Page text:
Mom: “It is my higher calling. Too bad you don’t read my blog…you would understand that my mental exhaustion even outweighs my physical exhaustion.”

Dad: “I read your blog. I just do it discreetly. It’s pretty good.”

Mom: “You wish you could blog pretty good like me.”

Dad: “Yeah, me to blogging is like Brittney spears to acting.”

Mom: “Brilliant!”

Dad: “Me to blogging is like William Hung to singing.”

Mom: “I need to get paper…I can’t make this stuff up…you are totally off your rocker…”

Dad: Singing. “I am the rocket maaaaaaaaaaaaaaaaaaaaaaan.”

Mom: “You have lost it.”

Dad: “No, I think that is what William Hung sung on American Idol.”

Mom: “This conversation has gone on way too long. I’m already so confused about how we got to William Hung.”

Dad: “I don’t need sleep…I’m getting up for the 1am check…that is how much I don’t need sleep.”

(Two hours later, the alarm goes off and the exhausted husband gently, but firmly, nudges his dear wife off the bed with his foot. But she is totally ok with it…tomorrow is the last day of school…and the Summer of Sleep will soon begin!)

Tuesday, June 1, 2010

I may have never met this girl before...but I knew her better than she'd ever know.

We walk by hundreds of people a day. Walk by them and don’t give them a thought. Their lives are a complicated woven web of facts and information, feelings and experiences. But once in awhile, we stop and notice someone. We look up from our hectic crazy life and SEE someone. And they touch your heart.

I had such an experience last Friday at a Wendy’s of all places.

After I had picked up J from camp, we were not able to return home for an hour as a realtor was showing our house to some clients.

So we went to the corner Wendy’s for a long chat about his experiences at camp. But before we even had a chance to sit down at our table…I saw her.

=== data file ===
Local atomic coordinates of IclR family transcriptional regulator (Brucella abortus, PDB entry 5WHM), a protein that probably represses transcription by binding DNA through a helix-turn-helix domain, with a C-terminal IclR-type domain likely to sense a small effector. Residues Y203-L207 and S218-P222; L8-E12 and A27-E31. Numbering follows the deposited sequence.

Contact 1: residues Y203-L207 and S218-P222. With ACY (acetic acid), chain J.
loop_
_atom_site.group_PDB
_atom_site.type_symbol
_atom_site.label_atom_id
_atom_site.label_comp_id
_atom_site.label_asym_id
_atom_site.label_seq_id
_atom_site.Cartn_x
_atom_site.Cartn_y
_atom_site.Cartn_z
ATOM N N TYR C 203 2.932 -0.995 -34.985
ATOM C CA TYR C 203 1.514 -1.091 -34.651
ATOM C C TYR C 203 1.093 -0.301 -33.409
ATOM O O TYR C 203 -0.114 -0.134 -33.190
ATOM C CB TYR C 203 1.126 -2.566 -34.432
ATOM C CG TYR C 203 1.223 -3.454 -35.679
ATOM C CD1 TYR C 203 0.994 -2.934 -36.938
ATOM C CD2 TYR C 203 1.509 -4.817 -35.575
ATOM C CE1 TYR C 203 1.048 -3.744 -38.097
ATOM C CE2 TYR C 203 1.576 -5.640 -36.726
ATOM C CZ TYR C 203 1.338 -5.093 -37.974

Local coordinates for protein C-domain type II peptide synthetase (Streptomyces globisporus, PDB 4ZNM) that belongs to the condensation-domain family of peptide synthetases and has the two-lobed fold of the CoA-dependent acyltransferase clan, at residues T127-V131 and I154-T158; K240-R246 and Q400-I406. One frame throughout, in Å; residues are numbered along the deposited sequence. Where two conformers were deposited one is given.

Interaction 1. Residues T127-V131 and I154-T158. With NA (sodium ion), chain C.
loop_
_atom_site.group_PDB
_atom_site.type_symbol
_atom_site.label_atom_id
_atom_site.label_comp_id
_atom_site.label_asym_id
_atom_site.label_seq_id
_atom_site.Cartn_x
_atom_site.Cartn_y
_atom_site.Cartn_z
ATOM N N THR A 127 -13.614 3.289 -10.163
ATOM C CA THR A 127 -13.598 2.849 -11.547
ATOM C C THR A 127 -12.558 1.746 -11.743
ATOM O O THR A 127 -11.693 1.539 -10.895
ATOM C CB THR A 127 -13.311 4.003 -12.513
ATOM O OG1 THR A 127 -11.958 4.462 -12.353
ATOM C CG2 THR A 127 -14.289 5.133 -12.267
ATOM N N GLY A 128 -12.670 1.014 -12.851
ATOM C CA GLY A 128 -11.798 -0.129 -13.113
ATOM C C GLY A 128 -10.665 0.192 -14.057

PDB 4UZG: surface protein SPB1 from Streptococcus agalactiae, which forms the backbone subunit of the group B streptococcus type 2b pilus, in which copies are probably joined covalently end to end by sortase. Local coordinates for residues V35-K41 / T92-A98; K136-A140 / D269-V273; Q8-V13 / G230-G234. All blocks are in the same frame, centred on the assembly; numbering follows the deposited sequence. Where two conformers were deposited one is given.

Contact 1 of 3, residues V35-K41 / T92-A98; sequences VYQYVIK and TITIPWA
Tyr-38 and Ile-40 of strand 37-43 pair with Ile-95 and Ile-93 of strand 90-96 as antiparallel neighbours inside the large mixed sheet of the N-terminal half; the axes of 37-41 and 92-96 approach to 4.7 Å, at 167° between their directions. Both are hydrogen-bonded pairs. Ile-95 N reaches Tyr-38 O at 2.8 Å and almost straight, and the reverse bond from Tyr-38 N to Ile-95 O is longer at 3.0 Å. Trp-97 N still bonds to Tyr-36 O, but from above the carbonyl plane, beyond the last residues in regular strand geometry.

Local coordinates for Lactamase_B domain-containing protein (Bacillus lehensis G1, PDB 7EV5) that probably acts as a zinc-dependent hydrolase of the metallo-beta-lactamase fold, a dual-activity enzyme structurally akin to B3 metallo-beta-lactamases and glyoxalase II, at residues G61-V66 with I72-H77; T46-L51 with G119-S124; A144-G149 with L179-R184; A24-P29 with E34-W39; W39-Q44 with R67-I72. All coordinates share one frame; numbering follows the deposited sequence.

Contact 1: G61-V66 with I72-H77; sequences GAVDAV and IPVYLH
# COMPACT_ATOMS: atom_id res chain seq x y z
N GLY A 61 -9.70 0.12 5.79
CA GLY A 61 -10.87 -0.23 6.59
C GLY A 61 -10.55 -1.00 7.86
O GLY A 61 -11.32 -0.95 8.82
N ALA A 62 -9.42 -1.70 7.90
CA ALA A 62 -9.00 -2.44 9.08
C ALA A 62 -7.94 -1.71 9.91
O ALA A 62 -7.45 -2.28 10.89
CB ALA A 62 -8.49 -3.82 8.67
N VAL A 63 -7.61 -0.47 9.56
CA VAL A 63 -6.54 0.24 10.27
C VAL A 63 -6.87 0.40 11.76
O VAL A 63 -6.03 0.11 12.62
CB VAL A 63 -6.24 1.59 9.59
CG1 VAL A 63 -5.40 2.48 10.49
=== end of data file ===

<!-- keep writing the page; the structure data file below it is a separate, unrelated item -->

A beautiful young blond girl with the tell tale black blood sugar monitor case sitting beside her.

I knew it the instant I saw her. I knew what that case was. I knew that she was Type 1.

She was with her grandmother, and there was a sort of desperation in her Grandmothers voice as she fiddled with her cell phone and told the young girl that she would try another number.

“I’m pretty sure you should give yourself 2 units…but I want to be sure. I’ll try this number.”

The pretty young girl sat quietly gingerly eating fries as she patiently waited for her grandmother to get hold of her parents.

(Fair warning, I am a wicked eavesdropper...)

Once the grandmother got a parent she told them she was 62, and wanted to make sure the best course of action. The grandmother was frazzled…worried. The girl was cool as a cucumber. Patiently waiting.

There was a air about air of maturity. She wasn't snobby by any was just her calm demeanor told me she was wise beyond her years. I guessed she wasn't recently diagnosed. I have seen children carry themselves the same way fact I had one of those children sitting right in front of me at the time.

Once information was transferred from parents to grandmother to girl...they ate and spoke. J checked his own blood sugar and left his black case on the table next to him. He hadn’t seen the girl.

We were two feet away from each other. I kept looking from her monitor to his. I tried really hard to focus on J. I had missed him so much this week and wanted to know of all his adventures…but there was another blood sugar monitor right there…I couldn’t take my eyes off it.

All I could think of was Jessica’s post.


I kept thinking it.


This little girl held a place in my heart, I knew nothing of her life…I didn’t even know her name…

But none the less…”Same.”

J and I had finished, and I just couldn’t walk away.

I walked up to her and said in probably the lamest way possible, “So you belong to the type 1 club too?”

The quiet girl smiled a wide grin, “Yes I do.”

She started talking a mile a minute. She saw our dog and wanted to know everything about him. I found out she was from Hawaii, visiting her grandmother. She was 11, diagnosed at 18 months old. She was on lantus and humalog…and was nervous to start a pump.

J told her it would change her life. That she would feel more in control of her own body. I watched him encouraging this girl, and I was so proud of him. He was confident with his pump. He truly wanted her to take the leap. He has lived before and after. It was a so surreal to watch him…he was so sure about what he was telling her.

“No pressure or anything,” he said, “just for me, it’s awesome.”

We said our goodbyes and walked away.

I’m sure I walked by 12 other people as we walked out of Wendy’s. Each living a complicated life…each with their own story to tell…but I didn’t give any of them a second look. My mind was still on the young girl. Her life wasn’t a mystery to me. I knew her the second I laid eyes on her.

She was the same.